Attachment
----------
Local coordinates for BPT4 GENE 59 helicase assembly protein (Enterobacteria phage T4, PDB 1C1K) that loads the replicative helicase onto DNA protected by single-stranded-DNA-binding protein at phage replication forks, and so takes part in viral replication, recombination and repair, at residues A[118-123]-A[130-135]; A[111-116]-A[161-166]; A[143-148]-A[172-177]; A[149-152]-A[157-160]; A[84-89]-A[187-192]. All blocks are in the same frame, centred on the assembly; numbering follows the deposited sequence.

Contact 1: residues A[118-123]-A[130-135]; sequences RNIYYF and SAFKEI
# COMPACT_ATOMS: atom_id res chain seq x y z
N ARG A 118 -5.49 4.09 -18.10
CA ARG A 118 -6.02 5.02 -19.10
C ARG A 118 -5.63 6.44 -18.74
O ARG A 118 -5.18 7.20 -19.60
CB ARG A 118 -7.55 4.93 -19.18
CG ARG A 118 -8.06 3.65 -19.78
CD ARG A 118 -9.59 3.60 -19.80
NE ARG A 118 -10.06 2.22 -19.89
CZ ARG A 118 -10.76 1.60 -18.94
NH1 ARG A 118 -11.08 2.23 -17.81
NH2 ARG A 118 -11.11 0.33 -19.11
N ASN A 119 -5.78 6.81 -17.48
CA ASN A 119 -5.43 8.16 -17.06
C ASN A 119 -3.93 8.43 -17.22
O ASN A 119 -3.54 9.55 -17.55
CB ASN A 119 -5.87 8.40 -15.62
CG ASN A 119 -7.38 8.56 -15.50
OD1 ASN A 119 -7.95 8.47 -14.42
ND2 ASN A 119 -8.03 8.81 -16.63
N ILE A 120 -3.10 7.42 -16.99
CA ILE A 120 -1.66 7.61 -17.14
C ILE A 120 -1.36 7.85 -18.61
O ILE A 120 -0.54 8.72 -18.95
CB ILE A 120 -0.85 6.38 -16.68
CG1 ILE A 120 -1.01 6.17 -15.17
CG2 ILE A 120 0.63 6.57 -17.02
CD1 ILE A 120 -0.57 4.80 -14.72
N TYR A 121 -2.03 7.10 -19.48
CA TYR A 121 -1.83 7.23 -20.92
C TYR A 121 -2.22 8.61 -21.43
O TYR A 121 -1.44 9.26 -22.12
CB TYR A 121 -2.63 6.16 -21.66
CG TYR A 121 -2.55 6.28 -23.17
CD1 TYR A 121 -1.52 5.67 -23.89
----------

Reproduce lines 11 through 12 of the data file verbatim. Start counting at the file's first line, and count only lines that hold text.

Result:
NE ARG A 118 -10.06 2.22 -19.89
CZ ARG A 118 -10.76 1.60 -18.94